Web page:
When the debate topic turns to state economic policy in the governor's race, the first thing out of the chute is usually petroleum policy and oil taxes, and what we can do to stimulate this industry, which many fear is declining. Oil is vital to Alaska. Royalties and oil taxes pay for 90 percent of the state budget, the Department of Revenue says. Overall, the industry supports about a third of Alaska's economy directly and indirectly, according to University of Alaska studies. However, the trends in this vital industry are headed the wrong way. Production is declining, employment is down and new exploration may hit a record low this year. Don't think a gas pipeline will bail us out, either. State revenues generated by gas will be very modest compared with oil and a pipeline is 10 years away, if then. What do our governor candidates say about this? Sean Parnell, the incumbent, talks about expanding targeted tax credits for field work. His major opponent, Ethan Berkowitz, talks about negotiation of special fiscal terms for new fields as a way of inducing development. Both ideas have merit and both are done in Alaska today on a more modest scale, and with success. But neither packs the punch to really turn this industry around. The big problem, which no major party candidate will talk about, is that Alaska's oil taxes are just too high, period. Retired state economist Roger Marks has authored a new paper showing that Alaska's marginal oil tax rate, in essence the tax rate on profits from new investment, can exceed 80 percent. Alaska now has the dubious distinction of having one of the heaviest tax rates among major oil producing regions of the world, Marks says. With production, drilling and jobs declining, is this where we want to be? I want to hear some discussion from candidates that we may have overshot in 2007 when we did major surgery on the state oil tax law and adopted a very aggressive tax formula. Do our politicians have the stomach to admit they possibly made a mistake? The proof of this is in the declining production and drilling. Only Ralph Samuels, a candidate in the Republican governor's primary, had the guts to talk about this. Some legislators raised this in Juneau earlier this year, State Rep. Craig Johnson among them. Most lawmakers weren't interested in taking the issue on, however. It's not that political leaders are clueless. In fact, our state has adopted some very innovative incentives with very generous investment tax credits for exploration and special royalty terms for development that have brought new companies here, most recently Apache Oil. These help, particularly for small independent companies, but the problem is that the high overall tax rate really dampens the economics of major exploration projects, the very high-cost, high-risk ventures aimed at making really big discoveries. These are the kind that can really turn things around. When exploration managers model their risk/reward balance with a new exploration project, for example in a high-cost, remote area, they seek a balance between the small chance they could make a very profitable find and the high probability of failure. The high state tax on a profitable discovery skews this balance, in that if the company wins its gamble the state takes almost all the gain, as Roger Marks shows. The state's current drilling incentives help ease the risk a bit but not enough to overcome the disadvantage of the high tax rate. We need more discussion of this. Gov. Parnell says he likes targeted investment tax credits because no credit occurs unless the investment is made. He worries that there is no guarantee investment dollars will follow if a general tax reduction is made. Parnell's challenger, Berkowitz, basically follows a similar safe strategy: Unless a company agrees to invest in a negotiated deal, no fiscal agreement occurs. Again, nothing is wrong with these tried-and-true strategies but they're too cautious. We need something more daring to turn things around. The Legislature had real guts last session in offering up a radical incentive for new drilling in Cook Inlet, a state offer to pay most of the costs of the first three test wells drilled with a jack-up rig. As a result we now have new companies investing in the Inlet. We need something similar for the North Slope, our largest oil basis, and we should engage the discussion now.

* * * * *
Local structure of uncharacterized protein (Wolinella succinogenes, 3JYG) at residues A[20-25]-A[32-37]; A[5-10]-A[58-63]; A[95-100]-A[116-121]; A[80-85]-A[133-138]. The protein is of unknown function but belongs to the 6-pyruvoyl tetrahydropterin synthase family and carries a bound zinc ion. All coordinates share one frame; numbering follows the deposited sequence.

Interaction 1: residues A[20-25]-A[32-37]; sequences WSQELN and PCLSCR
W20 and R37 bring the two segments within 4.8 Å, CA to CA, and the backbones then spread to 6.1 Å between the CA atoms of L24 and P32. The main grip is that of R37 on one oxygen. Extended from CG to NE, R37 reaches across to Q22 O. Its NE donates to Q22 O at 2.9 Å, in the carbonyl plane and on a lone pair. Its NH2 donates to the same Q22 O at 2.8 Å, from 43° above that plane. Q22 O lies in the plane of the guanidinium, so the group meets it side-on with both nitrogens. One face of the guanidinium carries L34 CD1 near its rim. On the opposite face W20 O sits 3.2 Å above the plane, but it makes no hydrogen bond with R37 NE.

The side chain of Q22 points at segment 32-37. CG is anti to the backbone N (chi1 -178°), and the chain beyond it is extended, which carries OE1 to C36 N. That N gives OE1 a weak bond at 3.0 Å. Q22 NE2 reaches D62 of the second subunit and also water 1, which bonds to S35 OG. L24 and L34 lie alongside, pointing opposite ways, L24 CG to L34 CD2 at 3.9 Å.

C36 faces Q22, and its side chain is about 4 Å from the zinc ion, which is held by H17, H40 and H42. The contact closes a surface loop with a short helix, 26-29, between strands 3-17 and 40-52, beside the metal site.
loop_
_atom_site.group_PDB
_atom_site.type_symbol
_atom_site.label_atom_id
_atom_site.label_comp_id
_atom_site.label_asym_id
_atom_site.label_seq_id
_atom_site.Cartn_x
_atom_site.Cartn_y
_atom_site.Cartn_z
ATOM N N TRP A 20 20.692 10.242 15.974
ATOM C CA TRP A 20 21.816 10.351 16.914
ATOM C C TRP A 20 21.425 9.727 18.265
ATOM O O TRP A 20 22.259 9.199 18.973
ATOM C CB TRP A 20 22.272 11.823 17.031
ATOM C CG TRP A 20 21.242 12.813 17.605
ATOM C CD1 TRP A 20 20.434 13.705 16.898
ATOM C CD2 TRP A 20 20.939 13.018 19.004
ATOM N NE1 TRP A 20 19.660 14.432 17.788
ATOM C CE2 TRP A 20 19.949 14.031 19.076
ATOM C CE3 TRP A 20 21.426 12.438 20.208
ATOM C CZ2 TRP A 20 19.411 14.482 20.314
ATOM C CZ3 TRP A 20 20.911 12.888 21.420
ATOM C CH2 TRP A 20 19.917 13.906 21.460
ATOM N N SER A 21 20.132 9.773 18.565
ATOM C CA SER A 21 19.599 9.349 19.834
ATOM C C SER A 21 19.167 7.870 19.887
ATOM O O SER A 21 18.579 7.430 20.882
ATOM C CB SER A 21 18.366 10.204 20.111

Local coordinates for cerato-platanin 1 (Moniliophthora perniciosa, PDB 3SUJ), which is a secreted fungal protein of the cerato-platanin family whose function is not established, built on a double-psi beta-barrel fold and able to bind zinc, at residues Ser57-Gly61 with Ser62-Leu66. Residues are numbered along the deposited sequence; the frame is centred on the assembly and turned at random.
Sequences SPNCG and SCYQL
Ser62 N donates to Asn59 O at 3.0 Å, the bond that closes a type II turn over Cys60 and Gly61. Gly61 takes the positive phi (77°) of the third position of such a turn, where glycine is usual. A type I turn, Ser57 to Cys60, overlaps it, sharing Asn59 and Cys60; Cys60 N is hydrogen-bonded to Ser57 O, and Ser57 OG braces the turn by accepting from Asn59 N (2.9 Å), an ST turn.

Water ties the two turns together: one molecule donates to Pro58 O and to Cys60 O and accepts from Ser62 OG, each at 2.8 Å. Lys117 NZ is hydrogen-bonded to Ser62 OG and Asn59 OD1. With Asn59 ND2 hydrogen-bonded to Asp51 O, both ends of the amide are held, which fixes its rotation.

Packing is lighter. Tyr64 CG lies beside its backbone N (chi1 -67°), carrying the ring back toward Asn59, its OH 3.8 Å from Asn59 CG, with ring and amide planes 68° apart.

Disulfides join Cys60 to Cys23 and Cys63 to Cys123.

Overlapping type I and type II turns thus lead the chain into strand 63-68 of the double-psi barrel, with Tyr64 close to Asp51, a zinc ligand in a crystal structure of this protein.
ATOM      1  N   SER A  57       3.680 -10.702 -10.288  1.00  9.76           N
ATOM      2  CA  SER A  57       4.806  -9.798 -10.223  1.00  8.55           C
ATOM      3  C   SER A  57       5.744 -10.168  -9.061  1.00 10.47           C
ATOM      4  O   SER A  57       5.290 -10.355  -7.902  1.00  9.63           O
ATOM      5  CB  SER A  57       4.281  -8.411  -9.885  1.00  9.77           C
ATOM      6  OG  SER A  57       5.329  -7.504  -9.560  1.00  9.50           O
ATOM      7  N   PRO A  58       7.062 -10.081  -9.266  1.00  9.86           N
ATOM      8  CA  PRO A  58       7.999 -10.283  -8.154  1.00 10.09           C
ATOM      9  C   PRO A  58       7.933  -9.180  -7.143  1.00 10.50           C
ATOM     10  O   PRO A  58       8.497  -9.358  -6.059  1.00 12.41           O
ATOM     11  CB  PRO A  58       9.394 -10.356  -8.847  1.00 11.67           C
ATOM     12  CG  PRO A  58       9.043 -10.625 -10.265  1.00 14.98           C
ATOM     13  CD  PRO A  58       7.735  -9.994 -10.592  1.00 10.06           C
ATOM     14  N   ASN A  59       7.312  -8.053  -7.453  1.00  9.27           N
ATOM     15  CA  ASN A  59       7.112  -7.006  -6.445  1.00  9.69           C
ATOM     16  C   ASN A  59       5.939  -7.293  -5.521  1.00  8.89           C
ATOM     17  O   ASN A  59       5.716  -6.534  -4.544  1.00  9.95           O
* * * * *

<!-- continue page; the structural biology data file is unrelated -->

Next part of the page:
How many of the 10 largest oil and natural gas companies are owned and operated by foreign governments? If you answered all ten, you’re correct.
API and Harris Interactive have released the findings of the 2008 Energy IQ. The annual survey of U.S. energy knowledge illustrated that Americans are more informed about key energy issues than they were one year ago. For instance, more than half the respondents correctly answered that we will need between 16 and 20% more energy between now and 2030. However, some misperceptions remain; respondents underestimated the amount of energy produced in North America.
Empowering Alaskan conservative women in Wasilla and beyond. Holding our current and future elected officials accountable for their policy and personal decisions. In that creating a better future for our children and grandchildren. However, there are very few elected officials who are true conservatives. We call those "RINO" Republican In Name Only